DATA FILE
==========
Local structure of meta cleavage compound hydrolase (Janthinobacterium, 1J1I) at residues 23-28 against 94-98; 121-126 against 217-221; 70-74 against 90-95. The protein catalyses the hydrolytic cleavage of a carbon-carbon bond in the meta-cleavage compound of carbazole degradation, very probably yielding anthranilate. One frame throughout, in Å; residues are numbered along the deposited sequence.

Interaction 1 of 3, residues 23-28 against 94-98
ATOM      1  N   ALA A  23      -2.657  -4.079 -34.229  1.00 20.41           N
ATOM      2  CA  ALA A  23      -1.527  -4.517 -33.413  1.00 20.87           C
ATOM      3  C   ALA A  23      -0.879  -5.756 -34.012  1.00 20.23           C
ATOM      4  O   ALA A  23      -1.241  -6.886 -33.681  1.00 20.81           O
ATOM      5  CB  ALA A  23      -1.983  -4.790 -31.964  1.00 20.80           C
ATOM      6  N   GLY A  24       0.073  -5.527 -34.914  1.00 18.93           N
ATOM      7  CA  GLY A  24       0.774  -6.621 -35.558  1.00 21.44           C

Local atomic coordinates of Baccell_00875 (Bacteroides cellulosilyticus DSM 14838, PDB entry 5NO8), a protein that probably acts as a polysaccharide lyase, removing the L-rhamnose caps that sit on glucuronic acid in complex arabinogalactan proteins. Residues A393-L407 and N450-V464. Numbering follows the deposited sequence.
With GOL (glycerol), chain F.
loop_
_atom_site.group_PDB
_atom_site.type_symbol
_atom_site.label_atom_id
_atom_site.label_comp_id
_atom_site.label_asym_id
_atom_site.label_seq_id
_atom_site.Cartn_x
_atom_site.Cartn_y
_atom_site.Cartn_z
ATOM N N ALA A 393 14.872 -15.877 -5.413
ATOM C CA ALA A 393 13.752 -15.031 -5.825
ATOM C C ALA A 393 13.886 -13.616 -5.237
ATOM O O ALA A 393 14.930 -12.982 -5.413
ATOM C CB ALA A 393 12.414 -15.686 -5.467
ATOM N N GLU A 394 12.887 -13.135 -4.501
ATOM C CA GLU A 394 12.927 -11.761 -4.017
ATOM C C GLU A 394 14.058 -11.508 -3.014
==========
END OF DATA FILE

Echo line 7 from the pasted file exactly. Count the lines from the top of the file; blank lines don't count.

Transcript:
ATOM      5  CB  ALA A  23      -1.983  -4.790 -31.964  1.00 20.80           C